Structure Pane versus Page Order for EPUB Export from InDesign
In my recent InDesignSecrets: Beyond Print seminar in Los Angeles, an attendee (hi Lucy!) pointed out that an EPUB file is much like an MS Word file. I think that’s very apt: You should definitely not expect EPUB to be any fancier than a Word doc, and you should expect to be just as frustrated creating EPUBs as you would trying to “lay out” something with Word (if not moreso). EPUB is a linear flow — it’s meant to be reflowable based on screen size, reader choices for fonts and size, and so on. It’s a lot like HTML because it actually is HTML inside that little .epub package.
But many InDesign files are not linear — you can put stuff all over the page! So how do you turn non-linear into linear. Cari Jansen wrote up a great little overview of managing order in EPUB docs on her blog recently, and she points to the two basic methods available: Page Layout and XML Structure (new in CS5). These are options in the Export for Digital Editions dialog box. (Note that someday they’ll take “digital editions” out of the dialog box name. Sigh.)
That said, I have a bone to pick with the XML Structure option. Actually, two bones. Both of these relate to how to insert images (which often have captions alongside them) into the flow.
The Problem of Groups
First of all, as I’ve noted earlier, I like grouping my figures and captions and then applying an object style to them. But if you anchor a group in a story (to tell InDesign where you want it to appear in the EPUB export), you can no longer tag the story:
- If you try to use Add Untagged Items, it fails with an error, saying “The frame or frame content is not taggable.”
- If you use Map Styles to Tags, you can tag the text, but not the anchored objects, because they’re inside a group. So the captions and images don’t appear in the EPUB.
- If you tag the caption and image frames, then group them… you cannot paste it into the frame (Paste is grayed out).
So, the inability to have groups inside a structure is a huge problem with the Structure pane workflow.
Of course, you can give up the idea of using groups at all, and just use multiple anchored objects in a row (for example, anchor the graphic frame, then anchor the caption text frame, and assign the proper object style to each of them). But it’s an unfortunate limitation.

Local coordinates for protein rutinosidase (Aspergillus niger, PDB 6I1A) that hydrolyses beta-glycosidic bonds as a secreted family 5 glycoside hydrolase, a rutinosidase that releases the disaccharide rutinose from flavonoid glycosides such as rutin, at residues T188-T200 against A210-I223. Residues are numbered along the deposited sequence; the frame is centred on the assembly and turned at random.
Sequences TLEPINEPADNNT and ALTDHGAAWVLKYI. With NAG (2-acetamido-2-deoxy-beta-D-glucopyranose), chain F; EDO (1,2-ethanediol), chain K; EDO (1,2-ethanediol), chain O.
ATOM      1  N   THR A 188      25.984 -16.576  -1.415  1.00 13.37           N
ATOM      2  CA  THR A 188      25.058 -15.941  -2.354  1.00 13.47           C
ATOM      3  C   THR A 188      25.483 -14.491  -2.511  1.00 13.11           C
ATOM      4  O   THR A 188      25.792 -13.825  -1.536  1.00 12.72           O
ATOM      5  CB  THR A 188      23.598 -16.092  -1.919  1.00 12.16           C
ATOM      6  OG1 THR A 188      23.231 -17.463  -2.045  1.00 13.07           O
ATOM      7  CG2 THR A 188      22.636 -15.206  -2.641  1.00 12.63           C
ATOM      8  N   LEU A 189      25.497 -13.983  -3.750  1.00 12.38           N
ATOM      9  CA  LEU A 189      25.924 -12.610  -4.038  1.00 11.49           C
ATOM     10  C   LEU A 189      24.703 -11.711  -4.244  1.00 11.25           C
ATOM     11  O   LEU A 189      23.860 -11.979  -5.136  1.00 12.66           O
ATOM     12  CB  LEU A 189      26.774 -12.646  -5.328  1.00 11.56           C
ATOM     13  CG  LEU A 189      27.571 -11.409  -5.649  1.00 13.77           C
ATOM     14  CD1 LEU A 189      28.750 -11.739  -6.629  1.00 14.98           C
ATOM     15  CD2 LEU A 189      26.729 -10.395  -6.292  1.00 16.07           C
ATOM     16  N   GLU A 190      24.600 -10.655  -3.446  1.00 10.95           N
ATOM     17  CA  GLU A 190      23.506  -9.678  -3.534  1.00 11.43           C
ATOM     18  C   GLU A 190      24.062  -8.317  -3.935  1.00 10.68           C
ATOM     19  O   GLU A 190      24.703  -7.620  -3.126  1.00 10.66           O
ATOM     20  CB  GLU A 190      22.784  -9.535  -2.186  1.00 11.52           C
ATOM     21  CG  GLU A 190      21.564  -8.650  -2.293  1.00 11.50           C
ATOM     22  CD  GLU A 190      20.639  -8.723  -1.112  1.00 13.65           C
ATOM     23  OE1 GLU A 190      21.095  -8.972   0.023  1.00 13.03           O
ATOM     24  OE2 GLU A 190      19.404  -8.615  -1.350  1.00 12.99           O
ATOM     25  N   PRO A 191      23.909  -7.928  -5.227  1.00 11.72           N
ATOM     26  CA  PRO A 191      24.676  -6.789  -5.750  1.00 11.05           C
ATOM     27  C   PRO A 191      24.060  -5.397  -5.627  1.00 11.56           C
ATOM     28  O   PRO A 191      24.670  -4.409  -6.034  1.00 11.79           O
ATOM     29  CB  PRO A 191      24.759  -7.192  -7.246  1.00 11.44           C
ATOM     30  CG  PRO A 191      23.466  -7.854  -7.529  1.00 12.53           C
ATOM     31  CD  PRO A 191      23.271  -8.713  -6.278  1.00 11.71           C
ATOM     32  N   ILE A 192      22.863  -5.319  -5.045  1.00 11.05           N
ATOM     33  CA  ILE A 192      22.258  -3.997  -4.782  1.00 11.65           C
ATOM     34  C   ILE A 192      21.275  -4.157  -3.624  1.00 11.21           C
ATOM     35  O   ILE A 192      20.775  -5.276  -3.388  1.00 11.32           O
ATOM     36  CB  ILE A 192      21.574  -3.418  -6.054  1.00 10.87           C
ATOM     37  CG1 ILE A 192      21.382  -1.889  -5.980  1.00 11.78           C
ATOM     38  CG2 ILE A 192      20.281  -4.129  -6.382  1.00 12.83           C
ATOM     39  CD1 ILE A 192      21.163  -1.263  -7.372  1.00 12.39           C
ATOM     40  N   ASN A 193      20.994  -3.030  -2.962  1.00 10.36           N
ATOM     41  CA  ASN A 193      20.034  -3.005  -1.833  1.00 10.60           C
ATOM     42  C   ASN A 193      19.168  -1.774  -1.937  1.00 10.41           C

The Problem of Positioning
Another option is to do away with using inline/anchored objects at all. After all, if you’re using the Structure pane, you don’t really need to anchor anything in the text. The trick here is to tag all your objects (text frames and graphic frames, perhaps with the Add Untagged Items feature; AND tag all your paragraphs (usually using Map Styles to Tags feature).
After everything is tagged, all your paragraphs and images appear in the Structure pane. Then you can drag the elements around in the Structure pane until you get the order right. There are a few problems with this:
- It’s a pain in the neck to figure out where the captions should go in the structure — that is, where to drag the images and captions. You can make this a little easier by choosing Show Text Snippets from the Structure pane menu. (These “snippets” have nothing to do with the other kind of InDesign snippets; these snippets just display the first few words of each paragraph in the Structure pane.) Also, note that when you select a frame or paragraph on the page, it becomes underlined in the Structure pane. So look for those little underlines! Here’s a picture of a caption and figure element dragged between a paragraph and a heading:
- If you have long stories (like a chapter in a book), it’s a major pain to find and select the figure and caption in the Structure pane, then drag those elements where you want them, and so on. You can do it, but you will quickly find yourself in a really bad mood.
- It’s also problematic if the text is going to be edited. It’s easy for the XML tags to get messed up if people are editing the text inside InDesign. So if you’re going this route, make sure the tagging and positioning are done at the end of the production process.
- And lastly, if your document is actually built with XML (that is, if you actually do have an XML workflow), then you really, really don’t want to mess around with the elements in the Structure pane. That is, the EPUB feature ties in to this XML feature, but it’s not really designed for people who are actually using XML!
So while the Structure panel method is a good one in theory, I’m not finding it as useful in practice. I think of it more of a short-term “hack” that can work in certain situations, but fails in many others.
What do you think? Do you like the Structure pane method or the Page Layout method? Both have pros and cons, obviously. Or do you just throw up your hands, export an EPUB and rearrange it all in some other program, such as Sigil or Oxygen?